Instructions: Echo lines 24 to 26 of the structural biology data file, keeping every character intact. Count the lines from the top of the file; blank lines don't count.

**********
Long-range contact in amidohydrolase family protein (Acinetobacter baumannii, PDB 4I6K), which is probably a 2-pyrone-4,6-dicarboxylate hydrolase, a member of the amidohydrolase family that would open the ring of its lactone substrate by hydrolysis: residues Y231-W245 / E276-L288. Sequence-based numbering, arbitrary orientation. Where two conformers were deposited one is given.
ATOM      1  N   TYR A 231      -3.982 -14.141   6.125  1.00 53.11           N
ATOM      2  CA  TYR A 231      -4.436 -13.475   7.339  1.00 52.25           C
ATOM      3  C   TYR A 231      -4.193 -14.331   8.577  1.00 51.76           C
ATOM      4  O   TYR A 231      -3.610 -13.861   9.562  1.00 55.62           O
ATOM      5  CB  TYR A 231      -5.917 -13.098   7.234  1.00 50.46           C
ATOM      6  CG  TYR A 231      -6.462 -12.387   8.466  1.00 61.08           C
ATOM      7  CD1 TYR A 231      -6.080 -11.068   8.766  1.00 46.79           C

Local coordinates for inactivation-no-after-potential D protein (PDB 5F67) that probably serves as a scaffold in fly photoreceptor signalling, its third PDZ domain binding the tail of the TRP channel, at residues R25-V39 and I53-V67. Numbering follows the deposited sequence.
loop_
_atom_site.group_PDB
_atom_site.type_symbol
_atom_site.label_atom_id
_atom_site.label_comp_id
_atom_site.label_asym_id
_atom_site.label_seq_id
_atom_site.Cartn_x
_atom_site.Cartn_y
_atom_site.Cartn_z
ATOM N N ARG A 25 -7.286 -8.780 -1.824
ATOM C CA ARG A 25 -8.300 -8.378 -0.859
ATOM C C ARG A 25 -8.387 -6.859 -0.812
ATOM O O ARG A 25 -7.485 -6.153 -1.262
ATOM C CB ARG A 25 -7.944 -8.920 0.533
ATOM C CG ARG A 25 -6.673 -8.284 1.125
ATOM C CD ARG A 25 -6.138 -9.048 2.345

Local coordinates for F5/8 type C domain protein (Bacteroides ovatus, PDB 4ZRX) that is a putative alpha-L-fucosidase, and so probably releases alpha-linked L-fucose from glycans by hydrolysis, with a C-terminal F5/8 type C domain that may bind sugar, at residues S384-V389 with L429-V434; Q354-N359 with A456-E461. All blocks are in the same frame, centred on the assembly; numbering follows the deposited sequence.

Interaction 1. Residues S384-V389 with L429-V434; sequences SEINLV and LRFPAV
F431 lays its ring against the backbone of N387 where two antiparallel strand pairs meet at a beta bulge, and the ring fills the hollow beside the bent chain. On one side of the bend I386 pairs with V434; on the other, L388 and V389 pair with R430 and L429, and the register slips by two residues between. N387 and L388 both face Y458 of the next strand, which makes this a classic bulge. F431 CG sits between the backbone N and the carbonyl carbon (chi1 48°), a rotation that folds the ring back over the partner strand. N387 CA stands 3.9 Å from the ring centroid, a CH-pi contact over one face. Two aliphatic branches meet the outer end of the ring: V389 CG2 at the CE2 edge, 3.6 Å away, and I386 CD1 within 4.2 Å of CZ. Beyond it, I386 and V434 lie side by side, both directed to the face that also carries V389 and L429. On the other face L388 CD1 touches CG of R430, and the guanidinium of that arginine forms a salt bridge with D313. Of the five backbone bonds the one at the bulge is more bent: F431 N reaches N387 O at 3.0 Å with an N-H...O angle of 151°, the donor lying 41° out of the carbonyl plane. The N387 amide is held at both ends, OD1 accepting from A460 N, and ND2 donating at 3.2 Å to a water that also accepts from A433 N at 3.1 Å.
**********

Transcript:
ATOM C CB ARG A 25 -7.944 -8.920 0.533
ATOM C CG ARG A 25 -6.673 -8.284 1.125
ATOM C CD ARG A 25 -6.138 -9.048 2.345